The speed and ease with which an authoritarian engineered a hostile takeover of the Republican Party revived liberal interest last year in the work of the political scientist Juan Linz, whose seminal 1990 essay “The Perils of Presidentialism” theorized that the structure of constitutional democracies like ours doom them to devolve into legitimation crises over time.

Linz initially believed that the American system of government was uniquely immune from presidential peril due to the “diffuse character of American political parties.” But by the time he died in October 2013, the parties had polarized into ideologically disciplined, parliamentary-style parties, and under the stress of that polarization, the system was beginning to creak. (Linz passed away at the outset of a government shutdown, just two years after congressional Republicans had brought the country to the brink of defaulting on its debts.)

These crises, which grew out of conflict between a legislature of one party and a president of the other, reflected the same inherent instability Linz had seen destroy less mature presidential democracies. From the vantage point of one year ago, the rise of Donald Trump looked in many ways like a popular revolt against the crisis-generating gridlock of divided government in favor of autocracy.

From the vantage point of today—as the world learned that now-President Trump “revealed highly classified information to the Russian foreign minister and ambassador” in the Oval Office—Linz’s analysis, corrected for new developments that make America’s political system unique in the world, appears tragically prescient.


The fear that divided government itself would lead to a constitutional crisis and systemic failure passed in November, when Republicans consolidated control over all of its branches. Even in the darkest hours of summer 2011, when the risk of a manufactured national bankruptcy was at its highest, nobody was concerned that the military would rise up to enforce order, as it might in a younger presidential democracy. But it became clear in the Obama years that our governing institutions might not survive polarization-induced paralysis in perpetuity.

What Linz couldn’t have possibly foreseen was that a knavish autocrat would win the U.S. presidency through technically-legitimate-though-undemocratic means, and that he’d be allowed to arson the government by a coequal branch—Congress—that has the power to stop him.

In a profound way, what we’re witnessing right now is an inversion of the dynamics that nearly produced our moment of presidential peril a few years ago. And in an equally profound way, the source of our vulnerability in both instances hasn’t been rogue, unelected figures, but the duly elected members of one party.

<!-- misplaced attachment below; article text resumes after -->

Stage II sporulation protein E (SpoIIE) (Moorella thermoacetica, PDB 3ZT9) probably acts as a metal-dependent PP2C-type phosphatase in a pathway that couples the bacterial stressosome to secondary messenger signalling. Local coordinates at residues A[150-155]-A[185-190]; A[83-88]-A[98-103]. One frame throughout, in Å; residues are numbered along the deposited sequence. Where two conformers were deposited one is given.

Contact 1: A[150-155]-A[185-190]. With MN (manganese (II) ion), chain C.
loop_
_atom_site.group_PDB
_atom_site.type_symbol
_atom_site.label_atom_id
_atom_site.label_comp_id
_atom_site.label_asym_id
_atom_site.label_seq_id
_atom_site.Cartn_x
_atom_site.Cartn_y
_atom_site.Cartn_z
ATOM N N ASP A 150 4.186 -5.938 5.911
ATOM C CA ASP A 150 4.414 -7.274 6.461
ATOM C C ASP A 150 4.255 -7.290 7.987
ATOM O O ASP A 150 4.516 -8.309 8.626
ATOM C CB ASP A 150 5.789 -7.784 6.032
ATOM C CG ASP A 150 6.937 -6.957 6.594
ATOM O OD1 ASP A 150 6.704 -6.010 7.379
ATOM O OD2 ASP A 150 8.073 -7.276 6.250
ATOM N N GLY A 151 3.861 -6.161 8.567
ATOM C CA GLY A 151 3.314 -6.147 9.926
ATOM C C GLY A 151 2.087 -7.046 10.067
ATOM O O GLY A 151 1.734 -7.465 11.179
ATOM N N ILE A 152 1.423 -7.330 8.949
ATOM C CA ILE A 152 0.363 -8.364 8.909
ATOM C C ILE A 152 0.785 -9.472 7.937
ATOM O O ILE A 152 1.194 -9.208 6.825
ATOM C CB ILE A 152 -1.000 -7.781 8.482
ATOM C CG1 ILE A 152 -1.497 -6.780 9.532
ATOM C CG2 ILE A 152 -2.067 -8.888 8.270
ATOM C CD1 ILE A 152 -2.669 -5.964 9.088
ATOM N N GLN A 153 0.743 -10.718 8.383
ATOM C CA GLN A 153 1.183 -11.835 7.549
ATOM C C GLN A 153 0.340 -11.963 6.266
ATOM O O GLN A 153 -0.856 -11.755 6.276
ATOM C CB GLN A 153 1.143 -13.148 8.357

The Republican method from 2011 through 2016 was to threaten harm to the country from within Congress, in order to beat back the agenda of the consensus-minded liberal democrat in the White House. The Republican method of the past four months has been to tolerate the threat of harm from within the White House in order to avoid finding consensus with the liberal democrats in the opposition party.

To chase a partisan agenda, Republicans in Congress have abetted a compromised, paranoid, and erratic president. Until four months ago, the party tossed around words like “lawless” and “tyrannical” to describe a Democratic president who promulgated policies they disagreed with; they now absolve a Republican president with vast financial conflicts of interest, who obstructed an FBI investigation of his campaign, and breached national security to impress Russian government officials, on the grounds that at the presidential level, conflicts of interest, firing the FBI director and disclosing classified information aren’t technically illegal. The degree of special pleading we’ve witnessed since Trump secured the GOP nomination would be laughable if a country, and international stability, weren’t at stake.

It is possible to imagine Trump losing the support of congressional Republicans by announcing he won’t approve a tax cut, or losing support of his core supporters through unexpected leniency to ethnic minorities. But it is worth remembering that the backdrop of Trump’s presidency is an anti-majoritarian electoral college victory, which he won with the help of extraordinary interference by both Russian intelligence and now-fired FBI Director James Comey.

The constitutional remedy for an unfit president who violates his oath of office and lacks a popular mandate is impeachment, but impeachment would almost certainly derail the Republican legislative agenda and redound to Democrats’ benefit in coming elections. It is thus off the table.

The government is teetering in Linzian fashion, the country at intolerable risk, because Republicans despise the wishes of the larger half of the country more than they respect the constitution and their oaths to it.